Most investor information should be public. Any advantages of confidentiality
between holders of a particular security are swamped in practice by the
disadvantages of information not flowing, and by the lack of public awareness
and feedback, and of analytical comment. I believe the trustee's concern
for confidentiality regarding the UAF bonds, although doubtless well-intentioned,
was severely detrimental to the bondholders' own interests.
Convertible bond holders often have privileged information compared
to domestic equity investors; this seems unfair - in my view, if the information
relates to a company which is listed, all investor information should be
available for public access - but in any case the bondholders often fail
to appreciate the significance of this information, and might have been
saved by local analytical input (I am thinking here of specific Malaysian
and Indian issuers).
There is also a public interest in disclosure - which is no panacea,
but tends to make markets more efficient. If information on the Finance
One debacle had been publicly available, fewer institutions might have
fallen for the second-round trick. The shortage of public documentation
may also have contributed to the surprising difficulty I experienced in
arousing the interest of the international press and rating agencies in
the UAF issue (although, at a time of crisis, they undoubtedly had many
choices of stories to cover).
Bondmarkets with public participation would be more satisfactory
- or at least could work no less well - than the present market-making
system, where there is frequently no liquidity at all, and notional prices
can be extraordinarily misleading. It may not be widely appreciated how
difficult the custody issues make it for individual investors to deal in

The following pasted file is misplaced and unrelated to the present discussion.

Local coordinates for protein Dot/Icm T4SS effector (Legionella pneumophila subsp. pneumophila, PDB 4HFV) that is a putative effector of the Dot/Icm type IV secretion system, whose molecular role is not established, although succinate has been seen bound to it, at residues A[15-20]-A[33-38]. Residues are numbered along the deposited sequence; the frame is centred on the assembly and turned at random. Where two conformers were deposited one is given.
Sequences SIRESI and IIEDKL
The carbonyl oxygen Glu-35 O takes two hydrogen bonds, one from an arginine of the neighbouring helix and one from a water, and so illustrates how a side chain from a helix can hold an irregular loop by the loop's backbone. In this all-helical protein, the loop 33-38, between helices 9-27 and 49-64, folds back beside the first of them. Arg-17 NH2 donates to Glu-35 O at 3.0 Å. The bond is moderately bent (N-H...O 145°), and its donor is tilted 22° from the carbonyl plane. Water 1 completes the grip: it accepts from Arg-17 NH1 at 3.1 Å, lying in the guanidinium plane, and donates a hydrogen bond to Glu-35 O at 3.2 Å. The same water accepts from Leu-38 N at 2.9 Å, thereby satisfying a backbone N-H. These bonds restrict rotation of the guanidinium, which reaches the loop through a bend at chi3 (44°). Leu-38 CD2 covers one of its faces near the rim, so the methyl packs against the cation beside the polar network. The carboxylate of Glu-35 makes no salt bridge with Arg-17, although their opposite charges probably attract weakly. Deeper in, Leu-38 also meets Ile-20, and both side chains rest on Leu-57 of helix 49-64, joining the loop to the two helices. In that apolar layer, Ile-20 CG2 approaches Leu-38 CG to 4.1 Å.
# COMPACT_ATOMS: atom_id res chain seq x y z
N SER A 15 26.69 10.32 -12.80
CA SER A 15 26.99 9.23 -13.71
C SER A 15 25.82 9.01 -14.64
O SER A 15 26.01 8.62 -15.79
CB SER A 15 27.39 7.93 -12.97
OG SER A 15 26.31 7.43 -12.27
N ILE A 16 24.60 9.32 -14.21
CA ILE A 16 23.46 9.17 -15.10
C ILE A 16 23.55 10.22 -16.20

international bonds - even US government bonds - or indeed for Asian investors
to buy the international bonds of their own governments and companies.
Local investors deserve access to these opportunities, for portfolio diversification
and absolute return, and their participation would make the markets more
efficient. It must be possible to devise a better bond market: a worthy
project perhaps for Singapore.
Trustees are hopeless when you need them. This is not entirely surprising
as the trustee's job is usually mundane and clerical, and the fees are
correspondingly low. When crisis strikes, the back-office bank staff in
remote location are suddenly faced with a lot more work, which is most
unlikely to be remunerative. If a simple way of winding up the instrument
is presented, the trustee may be tempted to recommend this easy way out
of its obligation, rather than fighting for the interests of bondholders.
I believe there may be a role for a more activist "super-trustee" to step
in at the first sign of trouble, remunerated by a percentage of recoveries
which could perhaps be on a rising scale, with the appointment and the
fee levels triggered automatically by the first intimations or events of
Structural inadequacies can cause perverse results - in this case,
a lose-lose outcome, where win-win was possible. From the starting point
of the BankThai offer, it would have been logical for the Bank to offer
a cash alternative, which would have greatly increased the acceptability
to bondholders, at no expense and considerable benefit to the offeror,
which could have cut its liabilities while booking an immediate profit.
Logic requires a counterparty: so thin were the ranks of management that
noone could be found to whom the merits of a win-win solution could be
Strong local regulators contribute to safety - as one discovers
in their absence. If there is no local regulator demanding compliance,
inconvenient communications can just be ignored. UAF, Krung Thai Thanakit
and BankThai could just ignore the trustee for months at a time. Few arguments
wear down investors so effectively as non-response. With UAF, this was
devastatingly combined with a late ploy of divide-and-rule. Large investors
are sometimes seduced by the offer of "special treatment"; but rarely are
they well served.
Claire Barnes, 5 September 1999